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China CEOs join Obama in supporting yuan appreciation

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China CEOs join Obama in supporting yuan appreciation
March 25, 2010 - 7:17AM

Chinese executives are joining US President Barack Obama in backing a stronger yuan, even as Premier Wen Jiabao says the currency isn't undervalued.

Yang Yuanqing, chief executive officer of Beijing-based computer maker Lenovo Group Ltd., said appreciation would boost consumers' purchasing power. Qin Xiao, chairman of China Merchants Bank Co., said an end to the yuan's 20-month peg to the dollar would let lenders set market-based interest rates. Chen Daifu, chairman of Hunan Lengshuijiang Iron & Steel Group Co., said a stronger currency would cut import costs.

While the comments conflict with Wen, who said March 14 that criticizing the exchange-rate policy amounted to "protectionism," they are in line with traders who expect the government will let the yuan appreciate later this year. US lawmakers have called on Obama to use the threat of trade sanctions to force an end to a currency regime that they blame for making their nation's manufacturers uncompetitive.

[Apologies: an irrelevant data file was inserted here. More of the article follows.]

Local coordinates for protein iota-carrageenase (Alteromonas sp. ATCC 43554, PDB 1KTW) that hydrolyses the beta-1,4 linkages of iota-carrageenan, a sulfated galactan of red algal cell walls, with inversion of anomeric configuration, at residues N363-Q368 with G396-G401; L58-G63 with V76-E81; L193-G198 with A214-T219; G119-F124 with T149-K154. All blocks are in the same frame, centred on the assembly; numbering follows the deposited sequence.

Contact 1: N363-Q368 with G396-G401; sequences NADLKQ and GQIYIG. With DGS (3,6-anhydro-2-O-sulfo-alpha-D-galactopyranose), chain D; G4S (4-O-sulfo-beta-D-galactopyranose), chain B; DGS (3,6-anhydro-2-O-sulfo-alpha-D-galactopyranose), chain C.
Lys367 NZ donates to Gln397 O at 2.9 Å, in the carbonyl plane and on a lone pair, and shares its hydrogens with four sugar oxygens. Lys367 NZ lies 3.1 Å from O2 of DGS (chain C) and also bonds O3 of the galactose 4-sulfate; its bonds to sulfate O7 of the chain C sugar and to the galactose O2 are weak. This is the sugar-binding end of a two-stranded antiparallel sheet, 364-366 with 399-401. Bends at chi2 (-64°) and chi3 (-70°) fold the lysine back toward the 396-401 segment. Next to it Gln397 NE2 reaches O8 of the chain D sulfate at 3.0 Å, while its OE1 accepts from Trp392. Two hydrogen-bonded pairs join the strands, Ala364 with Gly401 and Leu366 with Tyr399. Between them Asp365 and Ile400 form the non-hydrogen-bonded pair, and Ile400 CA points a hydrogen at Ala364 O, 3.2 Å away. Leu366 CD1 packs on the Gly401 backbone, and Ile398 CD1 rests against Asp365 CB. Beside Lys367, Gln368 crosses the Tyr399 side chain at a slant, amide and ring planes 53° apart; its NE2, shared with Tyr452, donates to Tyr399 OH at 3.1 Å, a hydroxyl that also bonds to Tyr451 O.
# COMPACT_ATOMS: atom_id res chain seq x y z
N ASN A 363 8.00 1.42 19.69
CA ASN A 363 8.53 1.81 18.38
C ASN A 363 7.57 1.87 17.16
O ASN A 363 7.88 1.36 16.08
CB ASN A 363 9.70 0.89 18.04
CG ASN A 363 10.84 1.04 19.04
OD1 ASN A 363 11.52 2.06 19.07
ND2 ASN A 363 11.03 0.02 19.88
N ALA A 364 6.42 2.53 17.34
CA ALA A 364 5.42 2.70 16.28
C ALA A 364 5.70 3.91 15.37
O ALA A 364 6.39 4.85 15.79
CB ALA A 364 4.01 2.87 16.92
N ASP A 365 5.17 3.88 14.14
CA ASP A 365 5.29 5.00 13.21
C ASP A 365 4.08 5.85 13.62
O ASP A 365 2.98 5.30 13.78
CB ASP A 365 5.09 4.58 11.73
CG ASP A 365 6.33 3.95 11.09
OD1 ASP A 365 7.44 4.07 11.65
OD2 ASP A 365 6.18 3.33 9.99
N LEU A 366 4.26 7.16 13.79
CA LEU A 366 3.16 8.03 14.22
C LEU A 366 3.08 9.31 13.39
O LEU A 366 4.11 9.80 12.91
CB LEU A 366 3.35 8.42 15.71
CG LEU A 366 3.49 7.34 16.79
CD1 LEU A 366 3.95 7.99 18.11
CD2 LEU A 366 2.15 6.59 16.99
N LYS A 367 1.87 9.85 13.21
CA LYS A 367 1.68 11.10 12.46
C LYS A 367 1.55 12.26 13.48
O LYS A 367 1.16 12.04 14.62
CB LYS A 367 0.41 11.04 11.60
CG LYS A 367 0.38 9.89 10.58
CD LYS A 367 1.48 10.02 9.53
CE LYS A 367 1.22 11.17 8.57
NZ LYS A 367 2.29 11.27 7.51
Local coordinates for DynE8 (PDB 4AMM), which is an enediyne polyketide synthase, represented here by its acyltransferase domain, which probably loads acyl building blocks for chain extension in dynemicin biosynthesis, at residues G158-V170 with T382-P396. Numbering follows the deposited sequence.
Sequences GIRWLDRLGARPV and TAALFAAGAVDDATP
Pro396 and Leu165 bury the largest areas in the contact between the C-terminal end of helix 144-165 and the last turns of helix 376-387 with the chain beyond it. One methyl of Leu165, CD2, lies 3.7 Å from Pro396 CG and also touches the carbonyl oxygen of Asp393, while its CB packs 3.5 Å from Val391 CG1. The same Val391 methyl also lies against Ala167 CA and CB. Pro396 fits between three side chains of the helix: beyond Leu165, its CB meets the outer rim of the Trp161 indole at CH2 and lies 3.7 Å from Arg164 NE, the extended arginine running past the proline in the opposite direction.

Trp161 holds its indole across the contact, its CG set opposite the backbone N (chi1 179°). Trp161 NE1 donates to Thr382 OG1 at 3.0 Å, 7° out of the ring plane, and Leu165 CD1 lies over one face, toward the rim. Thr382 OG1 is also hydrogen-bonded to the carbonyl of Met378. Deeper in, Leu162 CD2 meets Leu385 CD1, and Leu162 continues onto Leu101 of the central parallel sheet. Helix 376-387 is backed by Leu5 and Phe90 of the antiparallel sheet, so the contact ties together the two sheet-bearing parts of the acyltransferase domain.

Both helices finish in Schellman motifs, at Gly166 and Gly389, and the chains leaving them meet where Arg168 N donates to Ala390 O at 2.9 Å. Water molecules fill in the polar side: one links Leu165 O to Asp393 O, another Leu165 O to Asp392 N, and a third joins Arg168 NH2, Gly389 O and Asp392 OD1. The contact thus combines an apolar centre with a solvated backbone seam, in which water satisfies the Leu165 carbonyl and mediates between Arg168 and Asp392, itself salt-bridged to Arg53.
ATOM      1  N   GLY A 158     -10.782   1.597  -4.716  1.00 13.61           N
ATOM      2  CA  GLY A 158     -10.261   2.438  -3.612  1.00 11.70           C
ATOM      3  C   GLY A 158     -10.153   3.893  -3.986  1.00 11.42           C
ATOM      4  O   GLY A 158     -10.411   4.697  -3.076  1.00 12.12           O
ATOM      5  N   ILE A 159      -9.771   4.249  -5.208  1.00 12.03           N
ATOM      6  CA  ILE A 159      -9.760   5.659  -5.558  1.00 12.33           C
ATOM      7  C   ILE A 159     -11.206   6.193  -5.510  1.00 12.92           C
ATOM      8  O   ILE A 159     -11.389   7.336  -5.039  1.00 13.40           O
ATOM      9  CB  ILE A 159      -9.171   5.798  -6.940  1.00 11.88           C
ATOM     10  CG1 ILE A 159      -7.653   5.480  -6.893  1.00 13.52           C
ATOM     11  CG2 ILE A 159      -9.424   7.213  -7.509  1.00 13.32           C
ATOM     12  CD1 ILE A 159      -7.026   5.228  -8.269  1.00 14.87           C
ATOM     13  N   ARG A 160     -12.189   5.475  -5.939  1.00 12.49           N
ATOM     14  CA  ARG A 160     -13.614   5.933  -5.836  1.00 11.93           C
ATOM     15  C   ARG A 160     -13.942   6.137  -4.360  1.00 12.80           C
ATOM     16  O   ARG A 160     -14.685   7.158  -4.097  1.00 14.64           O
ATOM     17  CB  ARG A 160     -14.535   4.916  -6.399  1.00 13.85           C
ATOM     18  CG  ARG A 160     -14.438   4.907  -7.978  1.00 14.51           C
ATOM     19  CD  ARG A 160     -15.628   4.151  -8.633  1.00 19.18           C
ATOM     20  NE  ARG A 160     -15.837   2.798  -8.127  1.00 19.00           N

"We need to emphasise the benefits of yuan gains," Zhang Yanling, vice chairman of Beijing-based Bank of China Ltd., the nation's biggest foreign-currency lender, said in a March 19 interview. "The US should also be talking about both aspects of the issue. We shouldn't politicise it or become emotional."

Contracts linked to its future value predict the currency will break its dollar link by July, gaining beyond 6.8 in three months. Twelve-month offshore forwards, which weakened to a three-month low yesterday, climbed 0.2 per cent to 6.6687 per dollar today. They reflect bets the yuan will advance 2.4 per cent in the coming year, down from 3 per cent before Wen's briefing.

Quick Gain 'Disruptive'

Hangzhou-based Wanxiang Group Co., the nation's largest auto-parts maker, can cope with a gradual advance, though a quick appreciation would be "disruptive," Chairman Lu Guanqiu said in a March 8 interview in Beijing.

China Eastern Airlines Corp., the nation's second-largest carrier, would increase profit by 280 million yuan ($US41 million) for every 1 percent annual yuan gain because of its dollar debt, President Ma Xulun said at a shareholders' meeting March 19. The Shanghai-based company may post 2009 net income of 614 million yuan, according to the median of seven analyst estimates compiled by Bloomberg.

Airlines Rally

The airline's shares climbed 17 per cent in the past month in Hong Kong, as the MSCI China Index rose 4 per cent to 62.80.